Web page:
It caught my eye, because the NASB translates the underlined as holiness and godly sincerity.

Naturally, I couldn’t let it go.  So I checked the different versions:

ESV: simplicity and godly sincerity (footnote: some manuscripts read holiness)
HCSB: God-given sincerity and purity
KJV: simplicity and godly sincerity
NET: pure motives and sincerity which are from God
NIV: integrity and godly sincerity
NLT: God-given holiness and sincerity in all our dealings (footnote: some manuscripts read honesty)
Pickering: openness and godly sincerity

Simplicity — holiness — simplicity — purity — simplicity — pure motives — integrity — holiness — openness.  This, my friends, is hardly unanimity!  So to the Greek we turn!

Nestle-Aland 27 — απλοτητι (Side note: if anyone wishes to purchase the 28th edition for me, Christmas *is* around the corner!)
Hodges & Farstad — απλοτητι
Robinson & Pierpont — απλοτητι
Pickering — απλοτητι

Now (well, for now) we have a unified voice in haploteti.  As we look in the Greek lexicon BDAG, we have definitions of simplicity, sincerity, uprightness, and frankness.  They add: “In our literature, especially of personal integrity expressed in word or action (compare with our colloquialism ‘what you see is what you get’)… Of simple goodness, which gives itself without reserve, ‘without strings attached,’ ‘without hidden agendas'” (p. 104).

At this point, we have two questions:

First, since simplicity is the correct word, what is meant by it?

Second, how did holiness creep in to NASB and NLT?

Tackling the first question, the simplicity here is not how we live life (vis-a-vis free of distractions, appointments, and material possessions).  Taking the context into account, it’s a frankness, a purity in Paul’s message.

The word occurs seven other times, three of which are relevant to our current study:

2 Corinthians 11:3 But I fear that, as the serpent deceived Eve by his cunning, your minds may be seduced from a complete and pure devotion to Christ.

Ephesians 6:5 Slaves, obey your human masters with fear and trembling, in the sincerity of your heart, as to Christ.

Colossians 3:22 Slaves, obey your human masters in everything. Don’t work only while being watched, in order to please men, but work wholeheartedly, fearing the Lord.

We get this idea of purity, openness, and earnestness.  We need to be asking the Spirit to search our hearts and point out when and where we are teaching the Word of God for our own gain.  We need to teach and preach with an attitude of, as the lexicon says, what you see is what you get, without strings attached.

What about the second question?  (Prepare to be bored.)

The Byzantine Text is unified in its reading of απλοτητι.  It also has the support of a correction in an early Alexandrian manuscript (א), as well as the three big Western Texts (D, F, and G).  But, the greater number of Alexandrian manuscripts (P46, A, B, C, 33, 1881, et al) all read αγιοτητι, or holiness.  In fact, Nestle-Aland 26 utilized the latter reading, which is why the NASB and the NLT translated the word holiness, and the ESV desperately wanted to.  (There was also a real outlier, the 12th century minuscule 88, which read πραοτητι, or gentleness.)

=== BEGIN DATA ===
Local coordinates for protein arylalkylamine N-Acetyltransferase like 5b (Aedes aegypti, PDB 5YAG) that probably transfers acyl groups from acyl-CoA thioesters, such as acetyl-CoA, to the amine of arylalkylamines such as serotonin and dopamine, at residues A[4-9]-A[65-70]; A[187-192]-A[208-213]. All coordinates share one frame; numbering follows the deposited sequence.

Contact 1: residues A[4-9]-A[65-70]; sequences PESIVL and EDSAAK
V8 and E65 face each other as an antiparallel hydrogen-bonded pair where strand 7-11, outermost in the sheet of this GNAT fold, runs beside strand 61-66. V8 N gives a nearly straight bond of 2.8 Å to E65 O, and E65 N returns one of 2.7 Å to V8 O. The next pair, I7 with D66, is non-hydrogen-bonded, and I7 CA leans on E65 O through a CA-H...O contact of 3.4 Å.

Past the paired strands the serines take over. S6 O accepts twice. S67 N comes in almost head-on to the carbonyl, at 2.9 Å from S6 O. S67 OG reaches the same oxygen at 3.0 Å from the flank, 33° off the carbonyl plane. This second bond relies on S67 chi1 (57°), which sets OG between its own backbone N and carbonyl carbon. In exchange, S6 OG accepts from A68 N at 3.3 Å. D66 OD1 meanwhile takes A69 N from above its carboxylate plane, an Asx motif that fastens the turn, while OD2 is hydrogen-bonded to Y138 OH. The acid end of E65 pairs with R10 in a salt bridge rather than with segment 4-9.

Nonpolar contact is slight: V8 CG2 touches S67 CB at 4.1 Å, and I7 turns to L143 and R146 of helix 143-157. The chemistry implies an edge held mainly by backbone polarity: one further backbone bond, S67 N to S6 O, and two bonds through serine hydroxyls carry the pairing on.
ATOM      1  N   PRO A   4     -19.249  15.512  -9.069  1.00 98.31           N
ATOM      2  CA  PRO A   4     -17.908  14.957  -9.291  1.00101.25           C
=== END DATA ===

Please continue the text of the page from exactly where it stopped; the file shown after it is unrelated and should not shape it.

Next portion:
Of the decision for NA27, Metzger writes:  “[A] majority of the Committee favored the Western and Byzantine reading because (a) the context seems to require a word meaning ‘simplicity’ rather than ‘holiness;’ (b) the word [for simplicity] occurs a number of times in 2 Corinthians; and (c) [this specific word for holiness] is never used elsewhere by Paul” (p. 507).

And there you have it.

“sick” in James 5:14-15…

Part of my job in teaching Greek goes beyond teaching them the logistics of syntax and parsing — it is instructing them in becoming good translators.  If their knowledge only takes them as far as word studies and piecing together sentences, I’ve failed to raise them to become competent Greek scholars.  Translation is a fine art, and one that is quite subjective.  Everyone has their preferences.  On Monday, we were translating 1 John 4, when they came across the word ιλασμος (hilasmos).  We had a brief discussion on whether to translate it propitiation (which I prefer), expiation, sacrifice, or (as the lame NIV translates it) atoning sacrifice.  At the end of our discussion, I said no matter how they chose to translate it, it absolutely must be the same word or phrase that they used in 1 John 2:2.  Our job as translators is to bring clarity in uniformity and distinction, where each is appropriate.

Yesterday, I was studying with a friend, and we came across the following question:

Explain James 5:13-18 and its application.

Verses 14-15 read as follows in the NASB:

14 Is anyone among you sick? Then he must call for the elders of the church and they are to pray over him, anointing him with oil in the name of the Lord; 15 and the prayer offered in faith will restore the one who is sick, and the Lord will raise him up, and if he has committed sins, they will be forgiven him.

Here’s how other translations render the underlined words:

ESV – sick… sick…
HCSB – sick… sick…
NIV – sick… sick…
NKJV – sick… sick…
NLT – sick… sick…

What’s the implication here?  What does this lead the great majority of Bible-readers to conclude?

First, they erroneously conclude that these verses deal with the spiritual leaders of the church being able to heal the symptoms of physical ailments.